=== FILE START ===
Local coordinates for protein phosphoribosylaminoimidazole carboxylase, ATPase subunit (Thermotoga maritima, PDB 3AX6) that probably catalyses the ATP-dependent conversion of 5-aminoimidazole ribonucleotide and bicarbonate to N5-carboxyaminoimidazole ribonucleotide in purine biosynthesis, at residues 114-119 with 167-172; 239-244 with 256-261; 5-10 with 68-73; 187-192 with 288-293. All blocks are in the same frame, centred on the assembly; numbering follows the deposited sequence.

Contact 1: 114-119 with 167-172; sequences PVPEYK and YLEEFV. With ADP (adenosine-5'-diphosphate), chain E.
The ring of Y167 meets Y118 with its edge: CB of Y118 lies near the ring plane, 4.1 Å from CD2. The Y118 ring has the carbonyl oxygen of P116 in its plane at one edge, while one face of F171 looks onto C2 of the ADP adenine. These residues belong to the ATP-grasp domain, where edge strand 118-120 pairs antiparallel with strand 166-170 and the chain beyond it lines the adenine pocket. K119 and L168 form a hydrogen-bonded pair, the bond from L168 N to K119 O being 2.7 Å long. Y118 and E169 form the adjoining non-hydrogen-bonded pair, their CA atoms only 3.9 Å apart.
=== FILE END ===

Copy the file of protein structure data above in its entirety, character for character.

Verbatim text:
Local coordinates for protein phosphoribosylaminoimidazole carboxylase, ATPase subunit (Thermotoga maritima, PDB 3AX6) that probably catalyses the ATP-dependent conversion of 5-aminoimidazole ribonucleotide and bicarbonate to N5-carboxyaminoimidazole ribonucleotide in purine biosynthesis, at residues 114-119 with 167-172; 239-244 with 256-261; 5-10 with 68-73; 187-192 with 288-293. All blocks are in the same frame, centred on the assembly; numbering follows the deposited sequence.

Contact 1: 114-119 with 167-172; sequences PVPEYK and YLEEFV. With ADP (adenosine-5'-diphosphate), chain E.
The ring of Y167 meets Y118 with its edge: CB of Y118 lies near the ring plane, 4.1 Å from CD2. The Y118 ring has the carbonyl oxygen of P116 in its plane at one edge, while one face of F171 looks onto C2 of the ADP adenine. These residues belong to the ATP-grasp domain, where edge strand 118-120 pairs antiparallel with strand 166-170 and the chain beyond it lines the adenine pocket. K119 and L168 form a hydrogen-bonded pair, the bond from L168 N to K119 O being 2.7 Å long. Y118 and E169 form the adjoining non-hydrogen-bonded pair, their CA atoms only 3.9 Å apart.